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Program #33  “With Healers At Standing Rock”:

Women Rising Radio #33: With Healers at Standing Rock



Camille Seaman  was born in 1969 to a Native American (Shinnecock tribe) father and African American mother. She graduated in 1992 from the State University of New York at Purchase, where she studied photography with Jan Groover and has since taken master workshops with Steve McCurry, Sebastiao Salgado, and Paul Fusco.  She is a photographer and explorer. Her photographs have been featured in National Geographic and TIME magazine.  Seaman worked the magic of her photographic eye at Standing Rock, and Women Rising Radio features a few of her photos:


Irene SkyRiver says “We must continue to move toward the light…the good Red Road”. She is Tlingit of Lopez Island, WA.


Dianna Uqualla is a Havasupai woman who came specifically to Standing Rock to speak to the women and remind them to stand in their strength and power. It was time for the women to be leaders and use our wisdom to protect the water and the air and the unborn children.


Water protectors peacefully confront Morten County officers in attempt to delay completion of the DAPL pipeline. Featured in center of image is Vanessa Dundon who suffered severe damage to her eye in clashes with militarized forces.

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Water protectors create a road block across Highway 1806. 1806 is also know as the historic Lewis and Clark Trail.


Benjamin Conrad and his cousin Jessica traveled to Oceti Sakowin camp to stand up for clean water. Ben is wearing the headdress of his great grandfather it’s almost a hundred years old. His mother told him to go and to wear it before she died.


Emma McCool, Poetess, Rapper and Performer, delivered her poem in solidarity with STANDING ROCK at University of San Francisco:

Pipe Dreams
by Emma McCool

I will not back down
solid, like the ground beneath my feet
The ground that stretches across miles and lays beneath my brothers and sisters at the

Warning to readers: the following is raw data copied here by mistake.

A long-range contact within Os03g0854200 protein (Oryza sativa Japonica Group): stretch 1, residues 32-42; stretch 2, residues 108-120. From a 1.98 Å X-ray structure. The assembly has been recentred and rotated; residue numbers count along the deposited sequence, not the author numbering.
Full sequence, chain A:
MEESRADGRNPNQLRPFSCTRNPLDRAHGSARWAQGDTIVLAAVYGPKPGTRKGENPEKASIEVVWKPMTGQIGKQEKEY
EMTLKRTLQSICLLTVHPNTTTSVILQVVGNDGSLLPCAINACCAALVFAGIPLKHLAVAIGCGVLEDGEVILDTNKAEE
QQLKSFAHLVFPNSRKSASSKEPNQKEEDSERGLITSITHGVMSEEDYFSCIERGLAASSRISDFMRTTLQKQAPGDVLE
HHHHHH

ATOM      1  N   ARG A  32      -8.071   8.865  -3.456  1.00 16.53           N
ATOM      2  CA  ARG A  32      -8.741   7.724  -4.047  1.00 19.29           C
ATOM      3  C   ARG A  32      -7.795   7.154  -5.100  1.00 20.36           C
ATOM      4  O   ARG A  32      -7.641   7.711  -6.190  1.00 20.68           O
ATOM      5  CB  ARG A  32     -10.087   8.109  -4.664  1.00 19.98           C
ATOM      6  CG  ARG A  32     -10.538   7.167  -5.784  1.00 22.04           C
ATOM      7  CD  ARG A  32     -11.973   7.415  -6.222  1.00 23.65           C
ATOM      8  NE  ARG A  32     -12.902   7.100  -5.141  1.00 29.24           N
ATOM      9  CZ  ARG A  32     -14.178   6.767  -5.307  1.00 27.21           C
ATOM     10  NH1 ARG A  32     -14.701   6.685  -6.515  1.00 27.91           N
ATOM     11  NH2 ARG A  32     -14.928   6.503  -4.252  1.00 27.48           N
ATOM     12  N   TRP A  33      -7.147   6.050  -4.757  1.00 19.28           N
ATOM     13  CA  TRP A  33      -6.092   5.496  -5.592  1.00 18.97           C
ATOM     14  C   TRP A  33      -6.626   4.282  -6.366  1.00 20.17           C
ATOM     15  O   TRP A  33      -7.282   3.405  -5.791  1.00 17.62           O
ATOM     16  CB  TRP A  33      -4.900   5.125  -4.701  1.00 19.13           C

front lines
Lines of pipes like veins leading to and filling up the pockets of those consumed by
consuming others to fulfill that need
Those lines will not be drawn there
There is too much to lose
There has been too much lost already
We’ve found that we are stronger in numbers
and the number of times they fire rubber bullets in our direction
will never compare
to the number of times our people have had their homes taken from them
Ripped from their hands and handed over to strangers
What I find strange is
home is where the heart is
And for me that’s what makes this the hardest
to watch
to know
to feel
to be a part of and apart from
a heart is meant to be connected to, to beat within, and pump throughout
So how
are people supposed to allow
for their homes, their heart land, to be poisoned and defiled for no reason
other than
A black liquid,
slicker than blood
but not thicker by a long shot
And the blood that has been shed from the shots fired by officers
has offered more ammunition to fight harder
than ever before
before there was you or me
or the home of the brave and land of the free
there was the earth
Earth mother
who gives life
whose life force flows
sweet clear
leading to and filling up the cups of those who need it
those who don’t
Who beat her and mistreat her until her life force turns black
and can no longer maintain its sweetness
nor sustain the ones who need it
It needs to stop
Say no to frack
And on the subject of beating and mistreating
Do not attack the peaceful and justify your injustice
by writing it off as you just
doing your job
we are all serving and protecting
but who and what is the only thing that is separating us
And maybe hoping for this all to end
For people to drop their weapons and drills and leave as friends
is nothing more than
a pipe dream
But I would rather dream of no pipes
than sit back or stand to the side
and let people’s basic human rights be denied
So I remain
I will not back down
solid, like the ground beneath my feet


FINAL DISPATCH AND VIDEO FROM CECILI ANTARES: The DNConvention, A Carefully Orchestrated Con Job?  

The Democratic National Convention in Philadelphia brought delegates from all over the country to represent and cheer on their respective candidates. Parties from each side came to the event on Monday with the enthusiasm and pride that they were representing thousands of voters, collectively millions.